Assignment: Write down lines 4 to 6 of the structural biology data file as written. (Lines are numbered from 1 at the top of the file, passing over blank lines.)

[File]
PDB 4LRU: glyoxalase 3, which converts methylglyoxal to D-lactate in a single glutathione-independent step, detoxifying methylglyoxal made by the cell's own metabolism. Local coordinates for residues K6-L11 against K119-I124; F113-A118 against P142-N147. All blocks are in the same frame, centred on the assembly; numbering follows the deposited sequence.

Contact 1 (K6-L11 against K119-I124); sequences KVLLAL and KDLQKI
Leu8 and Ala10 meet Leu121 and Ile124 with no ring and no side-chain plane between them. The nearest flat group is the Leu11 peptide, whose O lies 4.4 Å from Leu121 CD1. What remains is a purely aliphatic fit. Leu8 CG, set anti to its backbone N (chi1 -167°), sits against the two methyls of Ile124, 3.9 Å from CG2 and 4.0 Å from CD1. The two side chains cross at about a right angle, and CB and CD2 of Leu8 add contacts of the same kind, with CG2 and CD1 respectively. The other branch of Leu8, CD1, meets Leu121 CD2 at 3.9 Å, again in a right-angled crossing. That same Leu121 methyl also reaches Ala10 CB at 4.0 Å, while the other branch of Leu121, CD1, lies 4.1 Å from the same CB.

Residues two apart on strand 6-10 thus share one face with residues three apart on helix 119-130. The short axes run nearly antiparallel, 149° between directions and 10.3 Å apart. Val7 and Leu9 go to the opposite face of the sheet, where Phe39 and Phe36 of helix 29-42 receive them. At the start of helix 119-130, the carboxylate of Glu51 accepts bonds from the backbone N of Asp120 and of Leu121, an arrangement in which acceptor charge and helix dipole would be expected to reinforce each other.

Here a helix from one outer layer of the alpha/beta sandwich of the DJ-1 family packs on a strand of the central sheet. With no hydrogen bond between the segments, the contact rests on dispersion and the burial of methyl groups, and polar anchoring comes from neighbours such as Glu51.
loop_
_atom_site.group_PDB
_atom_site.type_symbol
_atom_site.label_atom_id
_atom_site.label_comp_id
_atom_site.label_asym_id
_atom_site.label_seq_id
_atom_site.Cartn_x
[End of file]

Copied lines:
Residues two apart on strand 6-10 thus share one face with residues three apart on helix 119-130. The short axes run nearly antiparallel, 149° between directions and 10.3 Å apart. Val7 and Leu9 go to the opposite face of the sheet, where Phe39 and Phe36 of helix 29-42 receive them. At the start of helix 119-130, the carboxylate of Glu51 accepts bonds from the backbone N of Asp120 and of Leu121, an arrangement in which acceptor charge and helix dipole would be expected to reinforce each other.

Here a helix from one outer layer of the alpha/beta sandwich of the DJ-1 family packs on a strand of the central sheet. With no hydrogen bond between the segments, the contact rests on dispersion and the burial of methyl groups, and polar anchoring comes from neighbours such as Glu51.
loop_